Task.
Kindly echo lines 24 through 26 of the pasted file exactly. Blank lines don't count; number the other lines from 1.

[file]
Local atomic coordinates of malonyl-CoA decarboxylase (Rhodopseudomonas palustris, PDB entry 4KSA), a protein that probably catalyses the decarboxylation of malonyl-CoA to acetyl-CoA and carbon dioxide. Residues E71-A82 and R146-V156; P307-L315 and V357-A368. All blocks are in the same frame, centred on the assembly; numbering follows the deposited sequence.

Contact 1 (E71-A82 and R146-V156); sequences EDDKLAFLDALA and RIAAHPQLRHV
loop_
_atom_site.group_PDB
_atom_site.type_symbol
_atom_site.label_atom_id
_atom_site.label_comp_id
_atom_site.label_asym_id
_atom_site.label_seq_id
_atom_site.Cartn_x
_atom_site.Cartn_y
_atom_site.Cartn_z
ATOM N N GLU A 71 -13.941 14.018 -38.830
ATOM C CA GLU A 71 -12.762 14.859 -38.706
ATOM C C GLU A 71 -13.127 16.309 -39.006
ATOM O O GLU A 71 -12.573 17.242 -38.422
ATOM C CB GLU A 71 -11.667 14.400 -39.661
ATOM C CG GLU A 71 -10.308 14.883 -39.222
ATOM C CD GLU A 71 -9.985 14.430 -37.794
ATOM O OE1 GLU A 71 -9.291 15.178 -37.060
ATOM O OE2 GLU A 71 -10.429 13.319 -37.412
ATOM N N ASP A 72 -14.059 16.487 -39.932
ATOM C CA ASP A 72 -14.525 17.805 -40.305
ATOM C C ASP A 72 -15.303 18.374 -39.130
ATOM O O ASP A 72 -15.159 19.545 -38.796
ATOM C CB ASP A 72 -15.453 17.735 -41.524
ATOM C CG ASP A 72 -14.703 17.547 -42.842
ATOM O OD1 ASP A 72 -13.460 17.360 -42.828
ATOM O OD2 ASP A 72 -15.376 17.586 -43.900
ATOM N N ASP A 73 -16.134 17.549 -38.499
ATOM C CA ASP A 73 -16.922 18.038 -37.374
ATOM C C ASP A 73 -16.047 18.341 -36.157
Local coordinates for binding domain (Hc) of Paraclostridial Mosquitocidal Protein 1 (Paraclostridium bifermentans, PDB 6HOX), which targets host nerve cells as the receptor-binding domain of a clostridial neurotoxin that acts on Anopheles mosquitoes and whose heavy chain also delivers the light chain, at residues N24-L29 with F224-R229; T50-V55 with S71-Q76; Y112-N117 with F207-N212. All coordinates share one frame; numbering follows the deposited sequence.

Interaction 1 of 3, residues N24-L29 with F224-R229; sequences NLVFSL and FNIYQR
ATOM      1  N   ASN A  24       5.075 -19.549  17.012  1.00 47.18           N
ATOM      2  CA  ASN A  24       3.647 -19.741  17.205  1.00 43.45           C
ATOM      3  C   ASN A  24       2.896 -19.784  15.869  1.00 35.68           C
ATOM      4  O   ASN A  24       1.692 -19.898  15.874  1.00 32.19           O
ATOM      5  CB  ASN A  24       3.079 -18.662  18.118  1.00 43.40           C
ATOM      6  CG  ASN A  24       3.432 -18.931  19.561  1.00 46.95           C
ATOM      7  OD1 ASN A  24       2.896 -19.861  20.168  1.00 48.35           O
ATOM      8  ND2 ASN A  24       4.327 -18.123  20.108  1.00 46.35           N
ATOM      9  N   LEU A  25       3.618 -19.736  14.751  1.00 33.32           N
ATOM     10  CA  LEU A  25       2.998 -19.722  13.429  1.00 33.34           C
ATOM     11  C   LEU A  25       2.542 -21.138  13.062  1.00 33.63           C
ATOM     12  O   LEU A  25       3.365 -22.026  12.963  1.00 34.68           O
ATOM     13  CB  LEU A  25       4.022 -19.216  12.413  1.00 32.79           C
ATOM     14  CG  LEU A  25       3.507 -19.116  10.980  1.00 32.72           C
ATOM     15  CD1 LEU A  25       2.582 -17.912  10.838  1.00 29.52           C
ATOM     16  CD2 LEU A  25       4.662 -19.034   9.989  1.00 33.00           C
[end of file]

ATOM C C ASP A 72 -15.303 18.374 -39.130
ATOM O O ASP A 72 -15.159 19.545 -38.796
ATOM C CB ASP A 72 -15.453 17.735 -41.524